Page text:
The University of Exeter is providing a free online teaching resource on climate change and sustainability for Key Stage 2 pupils across the county, recorded by the university’s neurodivergent geographers, aiming to raise awareness of neurodiversity.
Neurodiversity refers to diversity in the human brain and cognition, and recognises that we all think, move, process information and communicate differently. It is estimated that around 1 in 10 people across the UK are neurodivergent, however, all humans vary in terms of our neurocognitive ability. Neurodivergent can be used as a term to describe brains that function and experience the world in ways different to the dominant, ‘neurotypical’ brain (and includes, but is not limited to Dyslexia, DCD (Dyspraxia), Dyscalculia, Autism and ADHD).
The resource, which will be made available during Neurodiversity Celebration Week (13th to 18th March) can be delivered in a PSHE, Geography or Science lesson and will enable pupils to learn about neurodiversity and hear from people who see the world in different ways, exploring how their neurodivergent brains and passions have shaped their work.
Ian Cook, Professor of Cultural Geography at The University of Exeter said: “Since I was diagnosed as neurodivergent as an adult, my memories of school have made much more sense. What can you do with a young person who can’t sit still, is easily distracted, is buzzing with ideas and spontaneously does things without thinking of the consequences? Appreciate that neurodiversity and let them see where neurodiverse learning can take them, and to help find ways to create a more sustainable world. That’s what we will be doing at the University of Exeter.”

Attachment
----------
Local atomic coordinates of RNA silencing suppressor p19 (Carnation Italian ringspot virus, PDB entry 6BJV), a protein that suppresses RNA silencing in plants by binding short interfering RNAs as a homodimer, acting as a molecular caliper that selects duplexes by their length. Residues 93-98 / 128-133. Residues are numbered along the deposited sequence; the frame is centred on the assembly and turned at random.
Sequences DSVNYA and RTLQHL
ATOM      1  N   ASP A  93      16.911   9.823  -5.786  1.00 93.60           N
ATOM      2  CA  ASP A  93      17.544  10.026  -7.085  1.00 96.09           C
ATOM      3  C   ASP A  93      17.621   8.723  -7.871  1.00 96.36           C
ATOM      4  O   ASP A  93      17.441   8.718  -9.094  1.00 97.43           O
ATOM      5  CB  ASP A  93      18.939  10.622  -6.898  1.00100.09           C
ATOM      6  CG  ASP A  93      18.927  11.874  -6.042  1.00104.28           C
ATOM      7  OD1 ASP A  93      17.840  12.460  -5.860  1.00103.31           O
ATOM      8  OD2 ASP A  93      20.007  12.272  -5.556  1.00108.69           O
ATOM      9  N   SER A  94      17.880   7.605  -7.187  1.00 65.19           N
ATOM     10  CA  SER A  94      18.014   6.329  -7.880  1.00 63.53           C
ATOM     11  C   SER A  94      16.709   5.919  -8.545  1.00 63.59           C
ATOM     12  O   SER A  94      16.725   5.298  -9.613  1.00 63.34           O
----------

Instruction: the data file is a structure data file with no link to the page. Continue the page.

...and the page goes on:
Shraddha Chaudhary, Assistant Director for Culture and Inclusion at The University of Exeter said: “It’s great to see a number of schools collaborating with university colleagues to open conversations about Neurodiversity from a young age and see the value of diversity in the ways we think, learn and communicate. Using such resources across all levels of education will be vital in changing and improving practice and culture and lead us towards fostering inclusive learning environments and experiences.”
The university is also inviting children to take part in a creative challenge and submit their ideas to the university which will be available to view in an online exhibition.
To register your school’s interest in receiving the free teaching resources, and to take part in the creative challenge, contact Rachel Griffiths, Academic Developer (Inclusive Education) at University of Exeter email@example.com by 6th March.
A special event on Streatham Campus will be held on Saturday 15th April between 10.00am and 12.30pm for neurodivergent pupils and their families to meet the researchers involved in making the film and to launch the exhibition. Further details of the event will follow.
To find out more about Neurodiversity Celebration Week, visit: https://www.neurodiversityweek.com/introduction